Most special needs trusts give the trustee sole discretion to make distributions from the trust funds. There are specific guidelines to be followed in making distributions. A general rule is that distributions should not be made directly to the beneficiary. Instead checks should be made payable directly to the vendors when goods are purchased or to the providers when services are rendered.
Charging a trustee fee
Even if the trust does not contain any specific language about fees, the trustee has a right to be paid. The trustee fee is a tax deduction for the trust and is taxable income to the trustee. The following are some factors to consider in determining an appropriate fee:
- the amount of assets in the trust
- the complexity of the investments
- the beneficiary’s needs
- the services being performed
There are two considerations used in determining a fee; the first is the number of hours worked, the second is the type of service provided. Activities such as paying bills and balancing the checkbook will be charged at one rate. More complicated tasks such as working on legal, investment, and tax matters would probably command a higher figure. This is especially important if the trustee has a financial or legal background.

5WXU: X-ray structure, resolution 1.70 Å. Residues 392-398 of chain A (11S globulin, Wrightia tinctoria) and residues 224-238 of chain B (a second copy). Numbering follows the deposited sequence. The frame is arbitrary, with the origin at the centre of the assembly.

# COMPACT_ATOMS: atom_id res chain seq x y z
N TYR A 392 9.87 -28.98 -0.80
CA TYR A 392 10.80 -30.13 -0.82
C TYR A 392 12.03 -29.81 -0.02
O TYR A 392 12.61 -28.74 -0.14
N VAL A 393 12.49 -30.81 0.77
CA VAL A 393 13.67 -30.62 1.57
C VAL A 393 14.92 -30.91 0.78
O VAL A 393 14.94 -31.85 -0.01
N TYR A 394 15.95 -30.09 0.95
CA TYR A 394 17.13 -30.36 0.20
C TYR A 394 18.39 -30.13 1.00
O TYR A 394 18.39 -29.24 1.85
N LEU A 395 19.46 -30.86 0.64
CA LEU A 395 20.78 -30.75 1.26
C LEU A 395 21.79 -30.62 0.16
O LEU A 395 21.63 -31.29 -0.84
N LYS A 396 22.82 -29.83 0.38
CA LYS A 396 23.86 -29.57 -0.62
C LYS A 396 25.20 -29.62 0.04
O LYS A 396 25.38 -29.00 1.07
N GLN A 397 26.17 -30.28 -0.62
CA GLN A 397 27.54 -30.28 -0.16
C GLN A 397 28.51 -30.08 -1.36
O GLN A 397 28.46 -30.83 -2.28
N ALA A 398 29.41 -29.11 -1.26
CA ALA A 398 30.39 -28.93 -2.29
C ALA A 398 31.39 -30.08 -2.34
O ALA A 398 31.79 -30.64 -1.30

Time and billing records
The trustee should keep a written record of all the time spent on trust activities. Some trustees maintain a log book in which they write down the date, time spent, and nature of each service. If any personal funds are used for the trust, the trustee should keep receipts for reimbursement from the trust assets. Reimbursements should be made promptly. Plan to keep these records at least until the beneficiaries have approved your account. Click below to view an example of a trustee log and to download a blank log.